Spacewalk No. 2: Astronauts doing more Hubble work (Update)

Spacewalk No. 2: Astronauts to do more Hubble work (AP)
In this photo provided Thursday, May 14, 2009, by NASA shows astronaut Andrew Feustel, mission specialist, performing work on the Hubble Space Telescope as the first of five STS-125 spacewalks kicks off a week's work on the orbiting observatory. The shuttle is perched on the end of the Canadian-built remote manipulator system. Feustel, teamed with astronaut John Grunsfeld, not pictured, will join the veteran spacewalker on two of the remaining four sessions of extravehicular activity later in the mission. (AP Photo/NASA)

(AP) -- Atlantis' astronauts headed out for another spacewalk Friday, this time to give the Hubble Space Telescope some new, badly needed gyroscopes and batteries.

Replacing Hubble's is the top priority for this final repair mission to the 19-year-old observatory. The gyroscopes are part of the telescope pointing system, and half of the old ones are broken.

The two spacewalkers - Michael Massimino and Michael Good - ventured out as the shuttle and anchored telescope sailed 350 miles above the Atlantic Ocean.

"It is a beautiful day outside," Massimino said. "Anybody home?" he joked.

He had a brief fright when his communication system fouled up. For a minute or two, no one could not hear him. "That was scary," said one of the inside when the problem cleared up. "A little bit," Massimino replied.

Space is particularly littered in this orbit, and Atlantis and its crew face a greater than usual risk of being slammed by a piece of junk. As a precaution, NASA has a rescue shuttle on standby, ready to launch in just three days if necessary.

It was the second in as many days for the Atlantis astronauts. On Thursday, another two-man team installed a powerful new camera and a computer data unit, after struggling with a stubborn bolt. NASA hoped for an easier, less stressful spacewalk Friday.

In all, five spacewalks are planned so that the observatory - beloved by astronomers and many others for its breathtaking views of the universe - is at its apex while living out its remaining years.

Massimino, a returning Hubble mechanic who is over 6 feet tall, was going to squeeze himself into Hubble to replace the six gyroscopes. Despite the tight fit, NASA expected the work to be relatively straightforward; two gyroscopes are bundled together, for a total of three compact, 24-pound boxes.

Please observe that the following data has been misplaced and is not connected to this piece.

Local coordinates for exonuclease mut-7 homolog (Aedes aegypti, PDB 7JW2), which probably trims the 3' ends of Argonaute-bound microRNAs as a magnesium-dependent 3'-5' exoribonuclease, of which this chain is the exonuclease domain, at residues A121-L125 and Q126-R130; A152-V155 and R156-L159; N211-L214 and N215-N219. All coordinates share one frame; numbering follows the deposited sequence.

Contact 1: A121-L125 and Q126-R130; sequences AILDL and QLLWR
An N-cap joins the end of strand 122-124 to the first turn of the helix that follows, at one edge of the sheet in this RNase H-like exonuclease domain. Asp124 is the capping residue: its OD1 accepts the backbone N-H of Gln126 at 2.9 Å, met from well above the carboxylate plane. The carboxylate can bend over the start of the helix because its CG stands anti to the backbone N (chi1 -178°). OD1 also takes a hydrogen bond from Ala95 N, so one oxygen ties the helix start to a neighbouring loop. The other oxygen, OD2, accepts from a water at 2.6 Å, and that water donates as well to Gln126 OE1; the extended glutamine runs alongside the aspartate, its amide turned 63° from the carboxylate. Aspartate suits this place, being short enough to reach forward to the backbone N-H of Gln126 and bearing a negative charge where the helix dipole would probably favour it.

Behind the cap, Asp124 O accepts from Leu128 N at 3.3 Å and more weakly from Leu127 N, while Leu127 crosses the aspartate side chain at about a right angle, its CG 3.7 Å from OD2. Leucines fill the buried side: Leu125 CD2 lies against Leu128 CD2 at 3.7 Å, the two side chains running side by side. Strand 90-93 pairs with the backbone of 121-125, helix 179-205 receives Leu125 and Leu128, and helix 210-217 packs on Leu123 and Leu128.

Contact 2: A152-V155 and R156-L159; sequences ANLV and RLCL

These gyroscopes were installed 10 years ago. Three no longer work, and two others have been acting up. That left one perfect gyro, but it has seen a lot of use.

Hubble's old batteries, original 20-year-old parts, had been used even longer. The hefty, nickel hydrogen batteries coming out were built before the telescope was launched in 1990.

The astronauts planned to put in three new batteries - they come three to a pack - and the final three early next week. Each pack is about the size of a big TV set.

Massimino, who worked on Hubble during the last visit in 2002, is known among the Twittering crowd as Astro-Mike. He's been sending down tweets during spare moments since Monday's launch, but said before the flight that his spacewalks would be off limits for texting.

NASA hopes to get another five to 10 years of use out of Hubble, once the Atlantis astronauts plug in all the new equipment. They also will take a crack at fixing two broken science instruments this weekend.

The mission cost NASA more than $1 billion, one-tenth of what has been spent on Hubble over the decades.


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May 15, 2009
Wow. Just amazing. I believe Hubble has been a quality investment for science.

May 15, 2009
Despite all the headache, heartache, and the money that went into Hubble, it has proven to yield greater returns than I think anyone expected. An entire generation of future NASA engineers and astronauts are growing up looking at the universe in a brand new way, thanks to Hubble.

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